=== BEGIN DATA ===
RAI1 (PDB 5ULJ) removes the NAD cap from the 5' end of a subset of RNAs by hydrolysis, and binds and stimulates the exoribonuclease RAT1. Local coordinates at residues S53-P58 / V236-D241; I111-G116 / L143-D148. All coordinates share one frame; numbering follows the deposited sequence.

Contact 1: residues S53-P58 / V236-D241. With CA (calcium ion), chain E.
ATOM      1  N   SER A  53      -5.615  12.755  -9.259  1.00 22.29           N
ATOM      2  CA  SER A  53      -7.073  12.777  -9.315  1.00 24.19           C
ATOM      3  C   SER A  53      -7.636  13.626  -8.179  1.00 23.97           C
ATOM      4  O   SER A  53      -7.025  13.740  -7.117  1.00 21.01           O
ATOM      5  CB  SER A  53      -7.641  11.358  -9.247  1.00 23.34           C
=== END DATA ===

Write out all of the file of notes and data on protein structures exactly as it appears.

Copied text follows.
RAI1 (PDB 5ULJ) removes the NAD cap from the 5' end of a subset of RNAs by hydrolysis, and binds and stimulates the exoribonuclease RAT1. Local coordinates at residues S53-P58 / V236-D241; I111-G116 / L143-D148. All coordinates share one frame; numbering follows the deposited sequence.

Contact 1: residues S53-P58 / V236-D241. With CA (calcium ion), chain E.
ATOM      1  N   SER A  53      -5.615  12.755  -9.259  1.00 22.29           N
ATOM      2  CA  SER A  53      -7.073  12.777  -9.315  1.00 24.19           C
ATOM      3  C   SER A  53      -7.636  13.626  -8.179  1.00 23.97           C
ATOM      4  O   SER A  53      -7.025  13.740  -7.117  1.00 21.01           O
ATOM      5  CB  SER A  53      -7.641  11.358  -9.247  1.00 23.34           C